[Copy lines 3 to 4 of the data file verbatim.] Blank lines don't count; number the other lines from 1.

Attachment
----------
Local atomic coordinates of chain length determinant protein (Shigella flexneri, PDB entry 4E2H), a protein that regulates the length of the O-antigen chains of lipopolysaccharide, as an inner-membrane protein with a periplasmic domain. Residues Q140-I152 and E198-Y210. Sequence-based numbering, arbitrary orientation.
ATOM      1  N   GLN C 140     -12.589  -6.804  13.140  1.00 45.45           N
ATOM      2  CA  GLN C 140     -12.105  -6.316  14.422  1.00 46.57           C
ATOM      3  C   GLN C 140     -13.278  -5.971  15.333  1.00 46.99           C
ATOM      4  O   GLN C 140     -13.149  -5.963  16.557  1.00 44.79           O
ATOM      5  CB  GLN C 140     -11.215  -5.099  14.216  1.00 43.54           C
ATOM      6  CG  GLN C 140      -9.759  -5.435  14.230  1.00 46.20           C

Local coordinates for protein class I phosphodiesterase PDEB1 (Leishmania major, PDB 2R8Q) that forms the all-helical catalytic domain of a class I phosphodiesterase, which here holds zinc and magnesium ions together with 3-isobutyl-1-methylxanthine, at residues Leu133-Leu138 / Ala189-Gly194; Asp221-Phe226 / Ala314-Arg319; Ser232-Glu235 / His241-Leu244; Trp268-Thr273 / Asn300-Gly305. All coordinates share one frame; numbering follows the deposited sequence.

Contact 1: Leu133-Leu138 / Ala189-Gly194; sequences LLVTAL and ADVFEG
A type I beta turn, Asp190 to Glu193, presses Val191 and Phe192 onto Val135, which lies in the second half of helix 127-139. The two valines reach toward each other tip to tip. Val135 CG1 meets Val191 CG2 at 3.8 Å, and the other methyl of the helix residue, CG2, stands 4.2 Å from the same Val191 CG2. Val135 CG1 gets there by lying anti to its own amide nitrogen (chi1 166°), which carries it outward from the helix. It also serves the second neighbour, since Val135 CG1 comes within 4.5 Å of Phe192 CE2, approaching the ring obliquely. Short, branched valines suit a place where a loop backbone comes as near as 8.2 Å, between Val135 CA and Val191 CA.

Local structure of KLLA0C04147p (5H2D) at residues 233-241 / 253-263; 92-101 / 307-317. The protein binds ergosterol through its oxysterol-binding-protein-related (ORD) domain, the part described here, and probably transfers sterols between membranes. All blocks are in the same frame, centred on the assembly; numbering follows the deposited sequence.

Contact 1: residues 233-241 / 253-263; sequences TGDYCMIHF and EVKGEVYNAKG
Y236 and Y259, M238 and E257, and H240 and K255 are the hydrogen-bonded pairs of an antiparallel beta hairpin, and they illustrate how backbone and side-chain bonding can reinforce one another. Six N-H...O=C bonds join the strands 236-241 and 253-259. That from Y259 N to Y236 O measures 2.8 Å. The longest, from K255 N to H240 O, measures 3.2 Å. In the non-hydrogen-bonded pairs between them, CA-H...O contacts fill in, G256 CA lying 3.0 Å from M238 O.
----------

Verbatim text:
ATOM      2  CA  GLN C 140     -12.105  -6.316  14.422  1.00 46.57           C
ATOM      3  C   GLN C 140     -13.278  -5.971  15.333  1.00 46.99           C